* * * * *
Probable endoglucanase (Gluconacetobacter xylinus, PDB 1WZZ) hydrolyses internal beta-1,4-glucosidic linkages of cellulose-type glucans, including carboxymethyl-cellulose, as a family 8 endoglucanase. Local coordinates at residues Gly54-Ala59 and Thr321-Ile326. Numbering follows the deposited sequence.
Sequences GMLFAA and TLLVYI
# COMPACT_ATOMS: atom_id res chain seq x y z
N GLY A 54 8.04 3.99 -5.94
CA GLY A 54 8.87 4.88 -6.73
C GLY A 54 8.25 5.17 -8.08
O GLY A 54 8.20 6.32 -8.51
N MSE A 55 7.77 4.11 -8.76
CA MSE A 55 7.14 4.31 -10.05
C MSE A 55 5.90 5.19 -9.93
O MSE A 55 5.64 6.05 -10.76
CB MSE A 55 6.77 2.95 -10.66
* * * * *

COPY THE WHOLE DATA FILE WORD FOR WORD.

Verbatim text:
Probable endoglucanase (Gluconacetobacter xylinus, PDB 1WZZ) hydrolyses internal beta-1,4-glucosidic linkages of cellulose-type glucans, including carboxymethyl-cellulose, as a family 8 endoglucanase. Local coordinates at residues Gly54-Ala59 and Thr321-Ile326. Numbering follows the deposited sequence.
Sequences GMLFAA and TLLVYI
# COMPACT_ATOMS: atom_id res chain seq x y z
N GLY A 54 8.04 3.99 -5.94
CA GLY A 54 8.87 4.88 -6.73
C GLY A 54 8.25 5.17 -8.08
O GLY A 54 8.20 6.32 -8.51
N MSE A 55 7.77 4.11 -8.76
CA MSE A 55 7.14 4.31 -10.05
C MSE A 55 5.90 5.19 -9.93
O MSE A 55 5.64 6.05 -10.76
CB MSE A 55 6.77 2.95 -10.66